Former senior economist for the FTC, Peter Vander Nat, has asserted that the “process [in judging pyramid schemes] in which the prosecution takes so long that the deterrent effect is insufficient.” He alludes to another pyramid scheme, BurnLounge, that took the FTC seven years to shut down. As there is no established rule or precedent in judging these cases, the FTC is effectively starting from zero on every case.

It was this statement that tipped me into investigating the merits of the FTC injunction. My theory is that Herbalife aggressively negotiated away the label of “pyramid scheme,” and in exchange, conceded to the highest level of injunctive action imaginable. Certainly, Herbalife coordinated a massive PR campaign the day of the press statement.

Pic 1

Perhaps they even leaked false headlines to news outlets.



And of course, Dow Jones later corrected their statement (at Friday in the afternoon), when nobody was paying attention. As my colleague pointed out, nobody reads Dow Jones – not even Dow Jones.

“Buying a diet shake from a Herbalife distributor will now be harder than buying a gun.” – Matt Levine, Bloomberg View

In return for conceding the “pyramid scheme” label, the FTC is now given every authority to essentially break down Herbalife’s business in the US. In fact, the FTC statement affirms that Herbalife is, by definition, a pyramid scheme.

In fact, only a small minority of distributors have made anything near what the company promises, and they have done so mainly by recruiting a “downline” of distributors who buy the product at wholesale. Indeed, for years, Herbalife’s business model primarily compensated members for recruiting new distributors to purchase product, not for selling product at retail to users outside of the Herbalife network. As described in the complaint, this structure led many members to purchase an oversupply of product and rewarded only the tiny percentage of distributors with large downlines. As a result, according to the complaint, a large majority of distributors made little or no money and a substantial percentage lost money.”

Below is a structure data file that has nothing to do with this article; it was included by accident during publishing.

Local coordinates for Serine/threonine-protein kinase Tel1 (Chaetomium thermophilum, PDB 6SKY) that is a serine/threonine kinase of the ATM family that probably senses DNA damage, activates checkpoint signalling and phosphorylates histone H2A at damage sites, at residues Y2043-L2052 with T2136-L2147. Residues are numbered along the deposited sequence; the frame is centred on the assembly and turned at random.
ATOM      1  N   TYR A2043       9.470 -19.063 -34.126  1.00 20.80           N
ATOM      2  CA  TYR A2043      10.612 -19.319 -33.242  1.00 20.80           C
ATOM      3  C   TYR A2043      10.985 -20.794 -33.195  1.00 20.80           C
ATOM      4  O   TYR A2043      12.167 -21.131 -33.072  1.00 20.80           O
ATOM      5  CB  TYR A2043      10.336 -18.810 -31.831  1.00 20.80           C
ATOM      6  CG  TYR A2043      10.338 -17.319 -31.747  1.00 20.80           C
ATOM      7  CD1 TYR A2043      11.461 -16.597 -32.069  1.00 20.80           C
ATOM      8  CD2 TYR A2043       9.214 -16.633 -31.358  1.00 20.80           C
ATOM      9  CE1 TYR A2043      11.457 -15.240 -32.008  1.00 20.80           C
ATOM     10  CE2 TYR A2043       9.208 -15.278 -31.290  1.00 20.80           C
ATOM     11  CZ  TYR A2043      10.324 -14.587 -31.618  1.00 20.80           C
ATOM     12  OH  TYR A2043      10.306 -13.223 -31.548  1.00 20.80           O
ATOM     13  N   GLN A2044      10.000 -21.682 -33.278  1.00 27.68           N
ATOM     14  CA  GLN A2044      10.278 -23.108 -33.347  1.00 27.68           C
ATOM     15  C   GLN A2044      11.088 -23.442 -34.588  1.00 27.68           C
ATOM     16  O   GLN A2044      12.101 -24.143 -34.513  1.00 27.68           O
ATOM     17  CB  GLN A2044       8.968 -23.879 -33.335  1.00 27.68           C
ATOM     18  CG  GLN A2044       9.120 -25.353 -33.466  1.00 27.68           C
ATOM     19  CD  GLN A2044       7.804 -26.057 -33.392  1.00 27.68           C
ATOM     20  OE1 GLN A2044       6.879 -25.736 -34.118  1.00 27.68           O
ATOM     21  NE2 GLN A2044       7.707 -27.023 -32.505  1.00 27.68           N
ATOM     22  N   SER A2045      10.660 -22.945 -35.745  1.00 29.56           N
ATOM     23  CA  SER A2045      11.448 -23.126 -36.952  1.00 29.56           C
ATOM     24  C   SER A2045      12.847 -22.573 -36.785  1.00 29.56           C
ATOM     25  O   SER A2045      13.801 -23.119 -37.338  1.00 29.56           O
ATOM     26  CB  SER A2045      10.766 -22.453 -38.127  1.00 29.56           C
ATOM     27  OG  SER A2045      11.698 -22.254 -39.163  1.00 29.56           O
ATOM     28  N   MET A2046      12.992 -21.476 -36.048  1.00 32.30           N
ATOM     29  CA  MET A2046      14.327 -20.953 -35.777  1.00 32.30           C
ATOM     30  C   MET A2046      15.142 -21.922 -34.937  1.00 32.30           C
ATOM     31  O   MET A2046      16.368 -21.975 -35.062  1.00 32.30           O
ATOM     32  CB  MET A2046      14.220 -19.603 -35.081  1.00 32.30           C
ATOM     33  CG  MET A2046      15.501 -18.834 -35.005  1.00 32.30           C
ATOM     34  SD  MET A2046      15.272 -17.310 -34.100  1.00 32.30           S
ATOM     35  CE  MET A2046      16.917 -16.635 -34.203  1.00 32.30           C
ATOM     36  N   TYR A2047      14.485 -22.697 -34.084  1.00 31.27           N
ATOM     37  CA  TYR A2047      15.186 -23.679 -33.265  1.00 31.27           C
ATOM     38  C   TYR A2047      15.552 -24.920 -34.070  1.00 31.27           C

Circling back to my theory that the FTC chose the path of least resistance, I reviewed the injunctive actions ordered by the FTC.

Here’s a summary of the FTC’s orders:

  • Limitations on Multi-Level Compensation
  • Collection of Retail Sales Information
  • Verification of Retail Sales and Preferred Customer Sales
  • Limitations on Thresholds, Targets, and Requirements
  • Required Training for Business Opportunity Partners
  • Prohibited Misrepresentations
  • Prohibition Against Material Omissions and Unsubstantiated Income Representations
  • Compliance Monitoring by Defendants
  • Independent Compliance Auditor
  • Customer Information

If you don’t want to pour through the specifics of the order, Matt Levine from Bloomberg succinctly summarizes the effects of this injunction: “Buying a diet shake from a Herbalife distributor will now be harder than buying a gun.” Moreover, restrictions are put on “Nutrition Clubs” such that it becomes more difficult than opening a McDonald’s. Under these constraints, it is almost impossible for any distributor to realize retail profit in a heavily competitive industry in which Herbalife sells at a significant premium.

The higher you are, the harder you’ll fall

All pyramid schemes, by the rules of simple mathematics, must come to an end. Such schemes are certain to fail because there is a limit to the number of new participants and the probability of success decreases for each new recruit. Once a top distributor leaves, the house of cards will surely collapse. It’s just a matter of time.

I’d like to conclude with an excerpt from a blog post on the FTC’s website:

“We’re glad to be returning $200 million to consumers. (Details about the refund program will be available soon.) But another key goal is to dismantle the alleged deception and unfairness built into how Herbalife does business. As the company rewrites its advertising claims and restructures its compensation system, we’ll be watching. The Auditor will be watching. And consumers should be watching, too.

My Short Thesis

HLF Summary PDF